After unveiling a new political roadmap, Hamas that controls the Gaza Strip announced Saturday it had chosen its former Gaza Prime Minister Ismail Haniyeh as the group's new political chief.
Haniya is expected to remain in the Gaza Strip, the Palestinian enclave run by Hamas since 2007, unlike Meshaal who lives in exile in Doha and has completed the maximum two terms in office.
Speaking to Anadolu Agency, Hamas spokesman Hazem Qasim said Haniyeh will leave the strip "if the necessity dictates".
"Haniyeh's new position could require him to go on tours outside Gaza," he said.
"His departure from the Strip will be assessed by the Hamas leadership in accordance with future evaluations," the spokesman said.
Haniyeh, 54, was born in the al-Shati refugee camp in Gaza. He was the private secretary of Hamas' founder and spiritual leader Ahmed Yassin.
In 2006, after Hamas won the legislative elections, Haniyeh was chosen by the movement to form its first government. He resigned as prime minister after Hamas and Fatah agreed to form a unity government in 2014 — a government has never taken hold. For the past four years he has served as Mashaal's deputy.
Haniyeh succeeds Hamas' longtime exiled leader Khaled Mashaal, and the move comes shortly after Gaza's rulers unveiled a new, seemingly more pragmatic political program aimed at ending the group's international isolation.
In its new program, Hamas redefines itself as a national liberation group, distancing it from its parent movement, the pan-Arab Muslim Brotherhood, which has been outlawed by neighboring Egypt. Ahmad Yusuf, a senior Hamas leader considered one the organization's pragmatists, said the new document signaled "an important shift in the way Hamas is thinking," that will give it more flexibility internationally. Hamas recently moved to secure its position in the region by making a significant change to its administrative cadre while accepting collaborative efforts with Egypt to fight the presence of Daesh in Sinai. After declaring itself an entirely independent organization with no affiliation with any parent organization such as the Muslim Brotherhood, Hamas stated its intentions to mend ties with Cairo, as they both suffer from the presence of radical movements. Hamas has ruled Gaza since 2007, after securing an overwhelming victory in legislative elections the previous year and ending 40 years of political domination by its rival Fatah party. Hamas captured the coastal strip by violently overthrowing forces loyal to the Fatah movement, led by Western-backed Palestinian President Mahmoud Abbas.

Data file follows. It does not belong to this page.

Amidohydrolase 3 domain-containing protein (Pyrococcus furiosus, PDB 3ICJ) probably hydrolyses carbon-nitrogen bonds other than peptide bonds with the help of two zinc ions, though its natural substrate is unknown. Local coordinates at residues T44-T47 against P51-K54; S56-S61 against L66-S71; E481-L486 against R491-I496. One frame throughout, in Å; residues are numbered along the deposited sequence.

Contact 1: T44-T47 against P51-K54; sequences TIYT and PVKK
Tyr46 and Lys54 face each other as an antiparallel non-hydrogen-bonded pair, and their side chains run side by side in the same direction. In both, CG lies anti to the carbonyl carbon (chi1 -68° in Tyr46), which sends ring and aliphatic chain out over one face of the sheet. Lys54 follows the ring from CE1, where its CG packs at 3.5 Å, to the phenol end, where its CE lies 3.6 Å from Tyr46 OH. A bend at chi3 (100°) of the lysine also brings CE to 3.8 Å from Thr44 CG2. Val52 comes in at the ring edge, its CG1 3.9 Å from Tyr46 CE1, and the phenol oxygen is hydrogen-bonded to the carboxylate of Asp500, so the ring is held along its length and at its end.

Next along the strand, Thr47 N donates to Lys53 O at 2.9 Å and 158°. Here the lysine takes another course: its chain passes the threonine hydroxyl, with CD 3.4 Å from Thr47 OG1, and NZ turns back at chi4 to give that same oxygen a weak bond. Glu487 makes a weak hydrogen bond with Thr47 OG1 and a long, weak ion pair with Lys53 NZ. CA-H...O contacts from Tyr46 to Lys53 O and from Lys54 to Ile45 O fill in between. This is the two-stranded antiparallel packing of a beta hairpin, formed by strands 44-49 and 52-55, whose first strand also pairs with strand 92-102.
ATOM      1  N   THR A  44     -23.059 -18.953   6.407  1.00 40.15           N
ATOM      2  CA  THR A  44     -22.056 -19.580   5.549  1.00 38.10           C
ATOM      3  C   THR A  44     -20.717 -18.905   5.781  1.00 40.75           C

Israel, along with Egypt, has been enforcing a crippling border blockade against them since then. Though it has softened some of its rhetoric, Hamas' new platform clung to the hard-line positions that led to its isolation. The group reaffirmed it will not recognize Israel, renounce violence or recognize previous interim Israeli-Palestinian peace deals — the West's long-standing conditions for dealing with Hamas.
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